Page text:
By Fahad Khan
In Act 3 Scene 5, Romeo and Juliet are separated because Romeo is sentenced exile as a penalty for his berserk and regretful actions which lead to Tybalt’s unfortunate tragedy. Juliet is left devastated over the separation with her husband and is furthermore misunderstood by her parents. A soon as Romeo departs, Lady Capulet tells Juliet about Capulet’s plan for her to marry Paris on Thursday, explaining that he wishes to make her happy. Juliet, appalled, refuses to do so. Capulet flies into a towering rage on hearing of Juliet’s refusal and threatens and insults her.
The audience may feel sympathetic for Juliet at the beginning as Juliet foreshadows her husband’s death when she uses these dark notes as Romeo descends. "Methinks I see thee, now thou art so low, as one dead in the bottom of a tomb." This is an excellent example of dramatic irony as the audience know that the next time that she will get to see him, he will be dead and (to put the metaphorical icing on the cake) in a tomb.
Shakespeare creates sympathy for Juliet initially when he compares birds to show the time they have together. “It was the nightingale, and not the lark; nightly she sings on yond pomegranate tree.” These imagery words of Juliet shows her desperation to convince Romeo that the birdcalls they hear are from the nightingale, a night bird, rather than from the lark, a morning bird, to keep Romeo from leaving her.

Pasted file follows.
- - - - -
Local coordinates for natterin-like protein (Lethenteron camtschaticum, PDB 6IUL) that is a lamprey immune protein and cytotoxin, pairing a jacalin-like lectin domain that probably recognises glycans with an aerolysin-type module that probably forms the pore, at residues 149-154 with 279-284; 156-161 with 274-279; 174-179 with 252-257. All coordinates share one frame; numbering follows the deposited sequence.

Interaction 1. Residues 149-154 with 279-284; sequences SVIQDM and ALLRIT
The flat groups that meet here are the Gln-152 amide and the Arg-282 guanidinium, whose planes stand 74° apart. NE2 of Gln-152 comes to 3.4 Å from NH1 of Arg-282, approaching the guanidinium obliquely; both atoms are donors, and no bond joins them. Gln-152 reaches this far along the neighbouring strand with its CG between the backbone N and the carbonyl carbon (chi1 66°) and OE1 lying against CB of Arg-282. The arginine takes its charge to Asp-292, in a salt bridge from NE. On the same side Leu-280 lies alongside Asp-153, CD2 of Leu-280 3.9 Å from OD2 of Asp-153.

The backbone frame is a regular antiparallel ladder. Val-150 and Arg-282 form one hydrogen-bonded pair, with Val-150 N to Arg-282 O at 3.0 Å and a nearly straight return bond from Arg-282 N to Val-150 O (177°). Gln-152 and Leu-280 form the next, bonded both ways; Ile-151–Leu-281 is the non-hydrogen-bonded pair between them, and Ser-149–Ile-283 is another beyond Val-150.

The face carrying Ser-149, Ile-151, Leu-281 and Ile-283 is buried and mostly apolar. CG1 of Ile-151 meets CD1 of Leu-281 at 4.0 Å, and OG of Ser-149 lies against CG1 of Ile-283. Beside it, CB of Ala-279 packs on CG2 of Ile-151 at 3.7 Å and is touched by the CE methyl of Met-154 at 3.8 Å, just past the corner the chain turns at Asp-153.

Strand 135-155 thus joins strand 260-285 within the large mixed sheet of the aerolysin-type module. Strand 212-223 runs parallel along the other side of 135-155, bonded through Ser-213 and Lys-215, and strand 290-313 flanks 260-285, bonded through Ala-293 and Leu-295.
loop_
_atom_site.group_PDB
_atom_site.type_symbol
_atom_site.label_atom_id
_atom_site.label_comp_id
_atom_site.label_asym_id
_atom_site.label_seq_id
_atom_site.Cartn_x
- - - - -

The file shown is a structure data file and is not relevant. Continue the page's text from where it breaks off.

After Romeo leaves, Juliet instantly becomes sad, personifying fortune and it to bring back Romeo to her; "O Fortune, fortune all men call thee fickle- I hope that thou wilt not keep him long, but send him back." Again, dramatic irony is used here. Little does Juliet know that when fortune does send Romeo back to her, he will find her 'dead' and kill himself.
Shakespeare makes us feel increasingly sympathetic in this scene as Lady Capulet says "Evermore weeping for your cousin’s death?"... [continues]
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